• The Office of the Attorney General's report on electric utilities' recovery of stranded costs. The report compared average annual stranded cost recoveries for 2001-2003 to potential stranded cost exposure for 2003. Scott Norwood, the consultant who prepared the report, observed that higher market prices equate to lower potential stranded costs, and that estimates of potential stranded costs are inherently uncertain, due to volatility in generation market prices and other factors. Under the "base case" scenario (assuming a market price of 4.53 cents/kWh with a 10 percent return on equity for investor-owned utilities and 2.0 times interest earned ratio for cooperatives), the potential stranded cost exposure for 2003 ($157.4 million) is estimated to be about half the average annual stranded cost recovery over 2001-2003 ($350.4 million). The potential stranded cost exposure for the post-transition period, without capped rates and wires charges, remains significant if market prices fall below 4 cents/kWh. Assuming market prices stay high, as they have for the past 18 months, significant additional mitigation of stranded costs should be achieved through the extension of capped rates beyond 2007, and there would be the potential for over-recovery of stranded costs.
• The perspective of Virginia's electric cooperatives on the restructuring of Virginia's system of regulating the provision of electric utility service to introduce retail competition for generation.
• The activities of the Consumer Advisory Board, established by § 30-208 of the Virginia Code.
At the September 8, 2004, meeting, August Wallmeyer agreed to work with interested persons to develop consensus legislation on ways to increase the use of renewable energy in Virginia. At the November 23, 2004, meeting of the Restructuring Commission, Mr. Wallmeyer reported that there was general agreement among members of the working group that they would recommend that an independent, unbiased study be conducted of the purported benefits and costs of renewable energy, including health, economic, employment and other benefits arising from increased use of renewable energy sources. The purpose of the proposed study was to measure these externalities in comparison to the generally higher production costs of renewable energy. The study would seek to determine if, on balance, the purported benefits outweigh the increased costs of renewables, by monetizing the purported benefits and comparing the value of the benefits to the financial costs.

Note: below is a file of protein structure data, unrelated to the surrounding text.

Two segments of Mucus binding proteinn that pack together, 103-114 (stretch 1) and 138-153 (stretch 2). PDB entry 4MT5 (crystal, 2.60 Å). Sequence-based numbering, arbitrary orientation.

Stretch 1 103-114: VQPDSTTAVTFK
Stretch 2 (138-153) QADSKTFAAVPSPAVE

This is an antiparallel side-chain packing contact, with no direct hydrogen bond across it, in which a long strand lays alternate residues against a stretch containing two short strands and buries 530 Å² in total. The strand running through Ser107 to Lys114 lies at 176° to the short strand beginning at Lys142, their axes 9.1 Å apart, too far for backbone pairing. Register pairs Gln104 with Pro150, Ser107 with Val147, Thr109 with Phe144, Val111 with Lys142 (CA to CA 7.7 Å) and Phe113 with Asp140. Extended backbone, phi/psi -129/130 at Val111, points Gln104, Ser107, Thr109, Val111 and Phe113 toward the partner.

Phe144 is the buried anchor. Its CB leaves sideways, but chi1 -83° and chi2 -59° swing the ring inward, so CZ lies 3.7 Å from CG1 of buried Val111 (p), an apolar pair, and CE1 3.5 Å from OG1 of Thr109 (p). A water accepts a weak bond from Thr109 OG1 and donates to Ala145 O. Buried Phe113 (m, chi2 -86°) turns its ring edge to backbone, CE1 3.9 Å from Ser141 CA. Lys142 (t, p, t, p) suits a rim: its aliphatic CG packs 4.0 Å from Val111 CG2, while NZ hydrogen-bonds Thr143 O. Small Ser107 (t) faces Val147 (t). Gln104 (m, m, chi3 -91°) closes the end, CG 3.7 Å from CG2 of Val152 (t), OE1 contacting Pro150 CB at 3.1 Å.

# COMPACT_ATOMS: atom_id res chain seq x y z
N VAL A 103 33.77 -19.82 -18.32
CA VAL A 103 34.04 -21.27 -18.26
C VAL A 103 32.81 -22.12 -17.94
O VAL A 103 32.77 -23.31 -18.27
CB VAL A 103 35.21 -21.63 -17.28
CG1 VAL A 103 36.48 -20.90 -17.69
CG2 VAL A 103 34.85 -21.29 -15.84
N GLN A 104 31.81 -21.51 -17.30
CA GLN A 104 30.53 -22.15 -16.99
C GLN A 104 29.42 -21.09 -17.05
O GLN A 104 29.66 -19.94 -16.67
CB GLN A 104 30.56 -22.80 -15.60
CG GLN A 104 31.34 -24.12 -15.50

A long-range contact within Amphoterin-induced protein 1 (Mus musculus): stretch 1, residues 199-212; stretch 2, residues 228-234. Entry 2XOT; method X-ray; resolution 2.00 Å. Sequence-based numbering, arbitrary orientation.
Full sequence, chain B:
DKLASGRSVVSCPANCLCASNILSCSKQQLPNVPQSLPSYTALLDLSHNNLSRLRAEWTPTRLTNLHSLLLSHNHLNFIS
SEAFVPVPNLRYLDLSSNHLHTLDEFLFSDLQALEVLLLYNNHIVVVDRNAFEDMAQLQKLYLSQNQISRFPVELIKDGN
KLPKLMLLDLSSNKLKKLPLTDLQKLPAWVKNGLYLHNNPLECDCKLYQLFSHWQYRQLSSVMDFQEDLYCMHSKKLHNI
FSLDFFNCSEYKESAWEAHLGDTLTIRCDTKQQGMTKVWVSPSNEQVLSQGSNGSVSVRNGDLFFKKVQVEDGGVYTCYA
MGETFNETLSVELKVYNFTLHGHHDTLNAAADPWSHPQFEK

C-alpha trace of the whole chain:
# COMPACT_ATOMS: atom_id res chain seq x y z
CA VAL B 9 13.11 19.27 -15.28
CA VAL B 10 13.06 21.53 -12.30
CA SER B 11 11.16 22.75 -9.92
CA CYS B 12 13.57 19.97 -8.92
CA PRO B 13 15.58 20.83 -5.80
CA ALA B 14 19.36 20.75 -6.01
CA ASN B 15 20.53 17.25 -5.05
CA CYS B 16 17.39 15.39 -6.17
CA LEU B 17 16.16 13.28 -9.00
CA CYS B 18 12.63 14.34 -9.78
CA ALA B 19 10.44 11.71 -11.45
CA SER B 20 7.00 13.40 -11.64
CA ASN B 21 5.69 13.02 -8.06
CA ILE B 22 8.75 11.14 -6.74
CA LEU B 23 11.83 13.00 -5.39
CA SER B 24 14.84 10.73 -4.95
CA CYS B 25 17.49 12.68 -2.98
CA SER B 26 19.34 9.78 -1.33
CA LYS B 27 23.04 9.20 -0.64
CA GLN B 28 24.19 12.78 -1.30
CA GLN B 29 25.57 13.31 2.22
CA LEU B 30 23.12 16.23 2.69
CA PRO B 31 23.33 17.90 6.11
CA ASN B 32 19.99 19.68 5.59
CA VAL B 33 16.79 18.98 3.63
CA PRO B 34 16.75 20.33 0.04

At the Restructuring Commission's December 20, 2004, meeting, it was reported that several utilities do not favor a study which would consider environmental externalities. The Restructuring Commission agreed to ask the Virginia Center for Coal and Energy Research at Virginia Tech if it would be willing to conduct such a study that excluded any consideration of environmental externalities and did not address a renewable portfolio standard. If the Center expressed an interest in doing such a study, the Restructuring Commission would revise the scope of the proposed study accordingly.
At its meeting on December 20, 2004, the Restructuring Commission was prepared to receive and discuss proposals for legislative action affecting the Restructuring Act. No legislative proposals were offered, and therefore the Restructuring Commission, for the first time since its inception, is not endorsing any legislative proposals for the 2005 Session. The Restructuring Commission will continue working to identify and remove any barriers to the development of a competitive retail market for the generation component of electric service in Virginia.
The Restructuring Commission does not intend to submit a further report of its findings and recommendations for publication.